SYDNEY (ZDNet Australia)--Australians are increasingly concerned about privacy, yet a "substantial chunk of Australian businesses" won't be ready to meet the requirements of the Privacy Amendment (Private Sector) Act, which comes into force on December 21, warns Mark Sumich, director of the Australian Privacy Compliance Centre.
Like the implementation of the GST and (arguably) Y2K, the new privacy requirements are a business issue that can have a deep impact on information systems.
One of the principles is that information can only be used for the purpose it was obtained, and Sumich points out that the federal Privacy Commissioner has indicated that a narrow view will be taken of any particular purpose and such interpretations will favour individuals. Does your customer database include the purpose for collecting each piece of information, and do you have a record of the customer granting permission for that purpose?
Another issue that IT will need to address is that organisations must be able to tell data subjects exactly what information is held about them, and give them an opportunity to correct any mistakes.
That shouldn't be too onerous if all the information is held in a modern CRM system, for example, but where customer data is stored across multiple independent databases it might be difficult to generate a full account of the information stored about any one person.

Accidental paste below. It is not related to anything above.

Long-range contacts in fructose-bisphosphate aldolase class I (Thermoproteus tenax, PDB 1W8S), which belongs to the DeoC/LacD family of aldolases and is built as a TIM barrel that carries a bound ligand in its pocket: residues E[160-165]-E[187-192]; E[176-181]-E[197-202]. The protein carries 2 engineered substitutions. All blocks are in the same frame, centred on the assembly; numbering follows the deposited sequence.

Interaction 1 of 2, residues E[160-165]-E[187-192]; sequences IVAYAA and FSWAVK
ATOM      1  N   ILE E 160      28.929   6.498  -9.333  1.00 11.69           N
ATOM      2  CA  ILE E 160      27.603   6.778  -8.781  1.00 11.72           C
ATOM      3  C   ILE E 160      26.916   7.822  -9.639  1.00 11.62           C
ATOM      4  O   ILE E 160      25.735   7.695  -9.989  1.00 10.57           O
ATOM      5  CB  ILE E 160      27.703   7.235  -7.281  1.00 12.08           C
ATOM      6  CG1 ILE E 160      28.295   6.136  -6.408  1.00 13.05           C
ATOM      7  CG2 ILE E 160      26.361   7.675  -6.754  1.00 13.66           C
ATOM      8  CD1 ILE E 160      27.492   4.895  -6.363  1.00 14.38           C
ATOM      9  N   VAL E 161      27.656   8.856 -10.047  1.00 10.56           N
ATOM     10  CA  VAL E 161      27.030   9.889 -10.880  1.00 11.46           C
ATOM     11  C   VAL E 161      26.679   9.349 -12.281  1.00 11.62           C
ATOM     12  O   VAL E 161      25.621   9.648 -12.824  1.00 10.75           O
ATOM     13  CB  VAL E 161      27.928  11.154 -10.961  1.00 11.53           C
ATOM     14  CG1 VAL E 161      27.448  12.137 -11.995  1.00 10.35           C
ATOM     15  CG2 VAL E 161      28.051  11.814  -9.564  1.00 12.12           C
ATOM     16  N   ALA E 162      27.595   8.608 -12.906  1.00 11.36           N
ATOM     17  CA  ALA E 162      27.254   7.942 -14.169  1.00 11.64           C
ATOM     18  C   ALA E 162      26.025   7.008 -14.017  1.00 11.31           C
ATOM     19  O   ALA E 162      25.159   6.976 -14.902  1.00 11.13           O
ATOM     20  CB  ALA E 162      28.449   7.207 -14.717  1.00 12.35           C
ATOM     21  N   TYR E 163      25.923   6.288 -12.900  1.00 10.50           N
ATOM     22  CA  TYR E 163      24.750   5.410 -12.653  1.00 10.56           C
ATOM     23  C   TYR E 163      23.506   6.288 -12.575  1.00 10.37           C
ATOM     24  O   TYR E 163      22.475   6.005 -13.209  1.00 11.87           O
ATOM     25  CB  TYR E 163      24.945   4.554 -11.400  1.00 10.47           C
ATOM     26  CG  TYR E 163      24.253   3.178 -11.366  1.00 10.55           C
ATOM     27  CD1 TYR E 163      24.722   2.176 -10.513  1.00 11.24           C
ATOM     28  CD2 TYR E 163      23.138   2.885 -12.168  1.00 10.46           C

There's also a requirement that information must be "reasonably secure", said Sumich. Establishing what's "reasonable" in any particular circumstance is not a technical issue, but you will need to ensure that your technical staff are informed of what's required and that they maintain suitable protection.
And don't assume that cavalier use of the data you collected before December 21, 2001 will be acceptable. Sumich points out that the new rules will apply as soon as "old" data is updated.
The Australian Privacy Compliance Centre is a division of eTick, an audit and certification business. Its Australian Privacy Seal program provides a way for organisations to show the public not only that they complied with the National Privacy Principles at the time of an audit, but also that they have systems and procedures in place to ensure continuing compliance.